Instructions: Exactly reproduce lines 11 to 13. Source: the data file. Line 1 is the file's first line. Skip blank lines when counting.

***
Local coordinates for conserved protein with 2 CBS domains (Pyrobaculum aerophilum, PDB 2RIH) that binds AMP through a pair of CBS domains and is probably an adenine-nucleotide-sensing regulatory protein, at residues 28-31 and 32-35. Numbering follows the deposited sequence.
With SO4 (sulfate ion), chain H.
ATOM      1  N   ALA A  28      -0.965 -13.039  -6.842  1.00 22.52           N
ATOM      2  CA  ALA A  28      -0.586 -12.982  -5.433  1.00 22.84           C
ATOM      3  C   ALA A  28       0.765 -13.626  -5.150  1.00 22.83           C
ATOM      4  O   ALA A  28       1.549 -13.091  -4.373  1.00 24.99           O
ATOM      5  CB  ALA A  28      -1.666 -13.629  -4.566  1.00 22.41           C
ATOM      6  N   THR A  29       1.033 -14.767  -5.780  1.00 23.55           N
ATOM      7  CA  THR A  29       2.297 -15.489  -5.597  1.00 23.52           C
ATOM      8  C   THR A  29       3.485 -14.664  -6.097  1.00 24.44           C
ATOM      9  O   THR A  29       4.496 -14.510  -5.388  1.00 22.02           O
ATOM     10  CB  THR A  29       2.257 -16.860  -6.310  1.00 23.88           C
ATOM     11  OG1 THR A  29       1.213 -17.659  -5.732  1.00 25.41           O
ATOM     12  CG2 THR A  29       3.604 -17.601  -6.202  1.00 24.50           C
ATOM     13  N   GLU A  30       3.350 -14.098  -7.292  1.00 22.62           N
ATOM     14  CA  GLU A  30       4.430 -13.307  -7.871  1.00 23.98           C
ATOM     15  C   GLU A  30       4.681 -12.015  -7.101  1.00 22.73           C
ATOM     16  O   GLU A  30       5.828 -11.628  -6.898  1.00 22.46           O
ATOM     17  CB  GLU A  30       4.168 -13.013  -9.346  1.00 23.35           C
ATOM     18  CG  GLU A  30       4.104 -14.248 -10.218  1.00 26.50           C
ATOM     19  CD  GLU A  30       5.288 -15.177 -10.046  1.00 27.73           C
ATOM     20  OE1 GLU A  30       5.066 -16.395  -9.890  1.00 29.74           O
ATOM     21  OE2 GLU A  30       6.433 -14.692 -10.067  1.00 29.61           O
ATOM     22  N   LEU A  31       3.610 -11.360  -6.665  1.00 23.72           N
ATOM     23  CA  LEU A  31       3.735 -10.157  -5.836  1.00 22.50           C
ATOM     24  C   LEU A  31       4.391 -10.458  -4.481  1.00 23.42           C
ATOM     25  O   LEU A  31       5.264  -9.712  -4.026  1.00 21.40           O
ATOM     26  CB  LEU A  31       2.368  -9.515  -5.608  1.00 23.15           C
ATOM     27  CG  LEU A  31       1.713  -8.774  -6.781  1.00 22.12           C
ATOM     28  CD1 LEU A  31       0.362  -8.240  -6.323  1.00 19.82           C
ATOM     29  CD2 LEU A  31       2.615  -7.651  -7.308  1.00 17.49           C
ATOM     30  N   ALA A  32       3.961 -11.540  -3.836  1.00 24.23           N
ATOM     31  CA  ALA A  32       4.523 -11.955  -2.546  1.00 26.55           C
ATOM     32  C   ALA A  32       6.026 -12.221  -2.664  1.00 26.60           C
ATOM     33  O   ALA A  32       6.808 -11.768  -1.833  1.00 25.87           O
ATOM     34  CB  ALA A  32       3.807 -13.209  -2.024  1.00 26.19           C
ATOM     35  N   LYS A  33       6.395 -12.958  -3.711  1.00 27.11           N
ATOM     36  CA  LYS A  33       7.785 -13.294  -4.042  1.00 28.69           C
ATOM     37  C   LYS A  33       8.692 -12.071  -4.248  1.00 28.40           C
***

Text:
ATOM      9  O   THR A  29       4.496 -14.510  -5.388  1.00 22.02           O
ATOM     10  CB  THR A  29       2.257 -16.860  -6.310  1.00 23.88           C
ATOM     11  OG1 THR A  29       1.213 -17.659  -5.732  1.00 25.41           O